Legra Systems this week begins shipping its wireless LAN (WLAN) switch and companion access points, and finally reveals more details of its products.
Like all of this emerging class of products, the Legra LS2012 switch sits, in effect, between wireless access points and the wired net, acting as a central point for WLAN management and security.
But the Burlington, Massachusetts company is emphasizing the advantages of having several specialized processors in the Legra switch. One is the CryptoFlex chip, designed by Legra engineers to handle several crypto algorithms at once and give different priorities to different types of WLAN traffic, such as data or voice over Internet Protocol (VoIP) of video. The chip funnels traffic to one of four software crypto programs on the chip iteself. Each program can handle a different cryptographic algorithm, and all four can run in parallel.
"Our goal is to run cryptography with no performance impact," says Paul DeBeasi, Legra's vice president of marketing.
A separate network processor acts as a packet accelerator. Among other functions, it handles the crypto key lookup for every packet passing through the switch. Each packet has to be identified, associated with a user, and the correct crypto method identified, before handing the packet off to CryptoFlex.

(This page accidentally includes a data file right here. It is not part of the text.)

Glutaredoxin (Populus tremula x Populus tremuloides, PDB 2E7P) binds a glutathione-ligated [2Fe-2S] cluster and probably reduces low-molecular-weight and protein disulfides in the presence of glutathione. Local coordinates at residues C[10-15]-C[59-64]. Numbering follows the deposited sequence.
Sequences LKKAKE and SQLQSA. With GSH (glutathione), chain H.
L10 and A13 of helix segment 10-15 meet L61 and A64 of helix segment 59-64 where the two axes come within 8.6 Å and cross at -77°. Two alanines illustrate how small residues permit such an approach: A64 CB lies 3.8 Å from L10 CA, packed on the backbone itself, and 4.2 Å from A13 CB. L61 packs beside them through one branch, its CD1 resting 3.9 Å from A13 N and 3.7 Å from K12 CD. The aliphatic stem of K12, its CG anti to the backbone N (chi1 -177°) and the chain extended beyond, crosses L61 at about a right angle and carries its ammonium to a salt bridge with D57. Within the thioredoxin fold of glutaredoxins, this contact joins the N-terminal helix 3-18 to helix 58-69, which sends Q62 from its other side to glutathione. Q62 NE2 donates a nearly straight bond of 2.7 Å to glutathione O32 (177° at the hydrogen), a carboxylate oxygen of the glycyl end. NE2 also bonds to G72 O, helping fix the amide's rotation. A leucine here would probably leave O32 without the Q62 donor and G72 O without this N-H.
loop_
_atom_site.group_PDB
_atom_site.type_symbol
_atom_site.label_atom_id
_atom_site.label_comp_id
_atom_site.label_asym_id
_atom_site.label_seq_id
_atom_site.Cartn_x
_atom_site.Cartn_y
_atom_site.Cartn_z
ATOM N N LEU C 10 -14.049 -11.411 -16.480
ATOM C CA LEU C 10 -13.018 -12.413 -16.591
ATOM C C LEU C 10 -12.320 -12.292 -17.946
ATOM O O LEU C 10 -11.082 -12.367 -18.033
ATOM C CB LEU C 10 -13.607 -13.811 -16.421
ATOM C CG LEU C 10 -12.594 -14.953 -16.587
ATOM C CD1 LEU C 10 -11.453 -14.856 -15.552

Legra also has a dedicated applications processor, dubbed "TrueApp," which is based on a RISC processor running a Linux-based operating system written by Legra software engineers. The switch includes a 30G-byte hard drive for storing wireless net applications from Legra and third parties. New applications can be downloaded to the switch, where the dedicated processor handles them.
As part of the release, Legra is also shipping a program called Automatic Optimizer. The program "visits" each installed access point, makes a complete scan of all the radio channels, identifies signal strength, and collects other data. Then, the optimizer can automatically set channel assignments for the group of access points, to minimize interference and optimize throughput for users. The next release of the program will be able to adjust the radio power levels.
The Legra Radios are available in 802.11b and a combination 802.11a/g. Using a Layer 3 protocol written by Legra, the Radios can be place anywhere, and will seek out and connect to the Legra switch. The Radios and switch don't have to be directly connected to each other.
Legra is marketing the switch to systems integrators, and value-added resellers. Pricing can vary widely as a result. DeBeasi declined to give a price, since it would not reflect the system price paid by enterprises to one of these partners, who typically add an array of services and software. He says Legra's pricing is generally competitive with rivals such as Airespace, Aruba Wireless Networks, Chantry Networks and others.